Identifying high-risk prostate cancer means more prudent treatment decisions, fewer unnecessary biopsies
PORTLAND, Ore. -- While prostate cancer is a very common diagnosis, it is a deadly disease in relatively few men. One in 6 men will develop prostate cancer during his lifetime. However, of these, only one in 10 cases will be life-threatening.
Yet, since the prostate-specific antigen (PSA) screening test became widely available about a decade ago, more men than ever are receiving treatment for prostate cancer even though it's clear that not all patients benefit equally from aggressive therapy. Treatment usually begins with a prostate biopsy and can include radiation, surgery and chemotherapy.
"This is the prostate cancer paradox," said Mark Garzotto, M.D., lead study investigator. "The big question is how to decide which men have life-threatening cancer. These men need aggressive treatment. Men who don't have deadly cancer potentially may instead be closely monitored, sparing them the side effects of treatments."
That's why researchers at the Oregon Health & Science University Cancer Institute and the Portland Veterans Affairs Medical Center (PVAMC) began searching for a way to predict which men have lethal prostate cancer before a biopsy.
What they came up with is a simple chart that urologists and oncologists can use to predict whether a deadly prostate cancer tumor is present. This chart, or nomogram, will help physicians and patients identify whether aggressive cancer is present, as these men are by far the most likely to benefit from treatment.
"Our model can help predict which men may have the most aggressive type of prostate cancer and which men can relax," said Garzotto, director of urologic oncology at the PVAMC, associate professor of surgery (urology) in the OHSU School of Medicine, and member of the OHSU Cancer Institute.
An outpatient procedure that requires local anesthesia, prostate biopsy can cause patient anxiety, pain, bleeding and infection, and can lead to a significant increase in medical and nonmedical costs to health care systems and patients. Three out of 4 prostate biopsies are negative for cancer. In men with a PSA less than 10, only 9% have aggressive cancer.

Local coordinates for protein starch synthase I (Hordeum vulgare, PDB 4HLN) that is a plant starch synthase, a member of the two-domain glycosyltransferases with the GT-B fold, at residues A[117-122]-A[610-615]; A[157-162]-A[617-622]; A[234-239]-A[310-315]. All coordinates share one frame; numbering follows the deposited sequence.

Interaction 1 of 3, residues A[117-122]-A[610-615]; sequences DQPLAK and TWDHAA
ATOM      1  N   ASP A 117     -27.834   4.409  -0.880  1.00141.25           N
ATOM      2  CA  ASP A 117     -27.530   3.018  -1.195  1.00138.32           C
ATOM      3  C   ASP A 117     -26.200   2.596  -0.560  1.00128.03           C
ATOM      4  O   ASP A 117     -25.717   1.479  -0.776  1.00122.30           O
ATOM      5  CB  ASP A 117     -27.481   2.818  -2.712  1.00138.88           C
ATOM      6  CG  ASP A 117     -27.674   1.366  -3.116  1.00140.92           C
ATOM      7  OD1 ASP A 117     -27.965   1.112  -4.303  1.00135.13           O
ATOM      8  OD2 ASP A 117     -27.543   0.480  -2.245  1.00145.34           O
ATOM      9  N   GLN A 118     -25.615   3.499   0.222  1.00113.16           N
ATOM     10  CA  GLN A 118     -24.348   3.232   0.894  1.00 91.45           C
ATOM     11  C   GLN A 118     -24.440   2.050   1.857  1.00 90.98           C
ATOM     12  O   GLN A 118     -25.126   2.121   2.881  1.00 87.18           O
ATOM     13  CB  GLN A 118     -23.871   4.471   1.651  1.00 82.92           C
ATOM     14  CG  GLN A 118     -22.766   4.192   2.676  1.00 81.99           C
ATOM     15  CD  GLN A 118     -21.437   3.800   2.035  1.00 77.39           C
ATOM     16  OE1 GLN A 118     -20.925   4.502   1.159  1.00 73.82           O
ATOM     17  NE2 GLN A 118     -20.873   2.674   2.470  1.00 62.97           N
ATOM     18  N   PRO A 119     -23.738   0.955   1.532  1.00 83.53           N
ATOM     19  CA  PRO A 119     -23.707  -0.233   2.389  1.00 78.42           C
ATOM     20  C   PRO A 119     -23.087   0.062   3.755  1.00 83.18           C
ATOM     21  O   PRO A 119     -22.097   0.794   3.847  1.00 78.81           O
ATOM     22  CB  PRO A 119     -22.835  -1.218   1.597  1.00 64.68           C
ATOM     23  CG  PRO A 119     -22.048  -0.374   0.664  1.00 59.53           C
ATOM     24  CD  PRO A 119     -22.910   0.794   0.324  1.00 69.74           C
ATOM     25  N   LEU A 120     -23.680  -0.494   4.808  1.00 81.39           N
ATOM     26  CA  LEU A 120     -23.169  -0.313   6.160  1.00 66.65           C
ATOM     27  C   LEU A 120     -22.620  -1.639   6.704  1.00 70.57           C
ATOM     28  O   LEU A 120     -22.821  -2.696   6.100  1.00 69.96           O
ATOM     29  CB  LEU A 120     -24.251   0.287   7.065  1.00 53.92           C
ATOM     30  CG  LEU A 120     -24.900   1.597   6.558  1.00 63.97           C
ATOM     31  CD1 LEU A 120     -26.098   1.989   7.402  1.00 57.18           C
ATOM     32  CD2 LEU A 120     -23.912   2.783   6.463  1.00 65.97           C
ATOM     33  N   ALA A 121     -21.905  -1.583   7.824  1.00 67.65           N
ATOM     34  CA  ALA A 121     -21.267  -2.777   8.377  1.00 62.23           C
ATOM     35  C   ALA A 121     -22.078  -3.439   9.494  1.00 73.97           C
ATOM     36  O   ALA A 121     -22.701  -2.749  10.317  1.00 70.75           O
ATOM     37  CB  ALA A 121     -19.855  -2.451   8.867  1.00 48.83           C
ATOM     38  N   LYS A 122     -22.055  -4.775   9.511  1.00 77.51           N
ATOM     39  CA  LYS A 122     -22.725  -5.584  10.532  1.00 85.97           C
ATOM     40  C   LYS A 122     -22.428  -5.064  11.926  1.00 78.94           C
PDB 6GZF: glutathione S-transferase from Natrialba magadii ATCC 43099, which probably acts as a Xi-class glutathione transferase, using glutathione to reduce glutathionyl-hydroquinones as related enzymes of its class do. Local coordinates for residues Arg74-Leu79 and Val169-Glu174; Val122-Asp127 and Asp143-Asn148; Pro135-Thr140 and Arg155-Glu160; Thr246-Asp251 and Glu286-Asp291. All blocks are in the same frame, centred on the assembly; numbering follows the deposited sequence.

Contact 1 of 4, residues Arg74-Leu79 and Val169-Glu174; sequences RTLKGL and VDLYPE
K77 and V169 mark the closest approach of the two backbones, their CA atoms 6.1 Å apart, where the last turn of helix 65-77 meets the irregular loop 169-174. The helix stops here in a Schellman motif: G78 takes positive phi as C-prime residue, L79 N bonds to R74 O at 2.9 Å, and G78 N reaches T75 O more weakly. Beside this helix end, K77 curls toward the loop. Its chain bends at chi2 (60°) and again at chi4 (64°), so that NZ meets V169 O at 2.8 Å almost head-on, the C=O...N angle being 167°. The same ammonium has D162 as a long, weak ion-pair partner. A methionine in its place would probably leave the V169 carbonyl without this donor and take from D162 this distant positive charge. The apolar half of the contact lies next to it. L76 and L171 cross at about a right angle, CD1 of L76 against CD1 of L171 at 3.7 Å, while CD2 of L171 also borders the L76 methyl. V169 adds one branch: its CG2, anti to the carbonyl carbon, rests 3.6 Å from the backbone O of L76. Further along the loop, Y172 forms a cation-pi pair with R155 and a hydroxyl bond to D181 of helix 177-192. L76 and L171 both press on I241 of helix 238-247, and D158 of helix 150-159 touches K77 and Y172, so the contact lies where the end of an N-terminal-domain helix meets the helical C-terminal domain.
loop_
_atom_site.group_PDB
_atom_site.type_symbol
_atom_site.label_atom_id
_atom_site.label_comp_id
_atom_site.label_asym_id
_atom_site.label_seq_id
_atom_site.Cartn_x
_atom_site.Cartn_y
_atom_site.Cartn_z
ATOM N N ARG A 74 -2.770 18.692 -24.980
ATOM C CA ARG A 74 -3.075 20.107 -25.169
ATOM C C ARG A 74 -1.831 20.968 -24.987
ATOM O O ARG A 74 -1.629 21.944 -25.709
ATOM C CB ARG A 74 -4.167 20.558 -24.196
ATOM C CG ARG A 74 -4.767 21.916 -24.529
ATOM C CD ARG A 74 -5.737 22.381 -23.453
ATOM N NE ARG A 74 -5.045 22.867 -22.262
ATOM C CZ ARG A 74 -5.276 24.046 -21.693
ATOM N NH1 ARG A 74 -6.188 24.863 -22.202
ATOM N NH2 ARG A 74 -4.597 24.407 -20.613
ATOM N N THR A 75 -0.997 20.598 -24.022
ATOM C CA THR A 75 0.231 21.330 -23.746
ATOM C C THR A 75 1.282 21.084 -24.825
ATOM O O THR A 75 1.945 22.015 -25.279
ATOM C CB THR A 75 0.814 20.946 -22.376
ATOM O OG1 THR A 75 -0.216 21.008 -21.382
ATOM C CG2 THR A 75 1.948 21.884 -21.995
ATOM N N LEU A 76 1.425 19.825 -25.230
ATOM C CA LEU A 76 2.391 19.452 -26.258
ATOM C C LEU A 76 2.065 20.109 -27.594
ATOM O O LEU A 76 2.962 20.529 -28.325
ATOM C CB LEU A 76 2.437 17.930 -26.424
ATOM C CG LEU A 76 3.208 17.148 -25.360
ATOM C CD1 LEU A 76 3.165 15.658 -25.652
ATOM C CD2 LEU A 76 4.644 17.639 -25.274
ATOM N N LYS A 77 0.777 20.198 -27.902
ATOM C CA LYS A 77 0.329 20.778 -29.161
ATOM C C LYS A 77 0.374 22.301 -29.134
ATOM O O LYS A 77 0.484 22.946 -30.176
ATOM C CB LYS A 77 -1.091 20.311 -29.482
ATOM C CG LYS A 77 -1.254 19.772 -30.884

Gleason score is used to define tumor grade. The Gleason score is the most commonly used prostate cancer scoring system and is considered one of the most important prognostic indicators for prostate cancer. The score is based on tissue findings throughout the prostate that correlate with the aggressiveness of a tumor. High Gleason scores are indicative of aggressive cancers and are not associated with a favorable prognosis. High-grade prostate cancer, the most lethal type, has a Gleason score of 7 or greater.
"Our nomogram identifies the men who are most likely to have high-grade tumors and are most likely to benefit from a biopsy," Garzotto said. "Knowing a patient's age and the results of a few simple clinical tests is all the information we need to accurately predict tumor grade without performing a biopsy."
Garzotto and his colleagues created the nomogram by statistically analyzing clinical variables collected prior to prostate biopsy. In the prospective study, they collected data on 1,699 men with a PSA of less than 10 ng/ml who underwent a prostate biopsy with a minimum of six samples. They analyzed the following variables: age, race, family history of prostate cancer, digital rectal exam, prostate specific antigen (PSA) values, PSA density (PSA divided by prostate volume), prostate volume, PSA doubling time and ultrasound findings. Thirty percent of data were reserved for study validation.
Through prostate biopsies, researchers found that almost 92 percent of the men were found to have no cancer or low to moderate cancer graded with Gleason scores between 1 and 6. About one-third of men with the disease had high-grade prostate cancer, which was detected in 157 subjects, or about 9 percent of the men in the study.
Researchers then used logistic regression analysis to compare clinical variables with biopsy outcomes. Researchers found they could accurately predict a tumor's Gleason score using three clinical variables: age, digital rectal exam findings and PSA density.
"We found that PSA density is by far the clinical variable most predictive of Gleason score," Garzotto said. Men who had a PSA density elevated to above 0.18 had a 24-fold greater chance of high-grade prostate cancer than men whose PSA density was low or normal.
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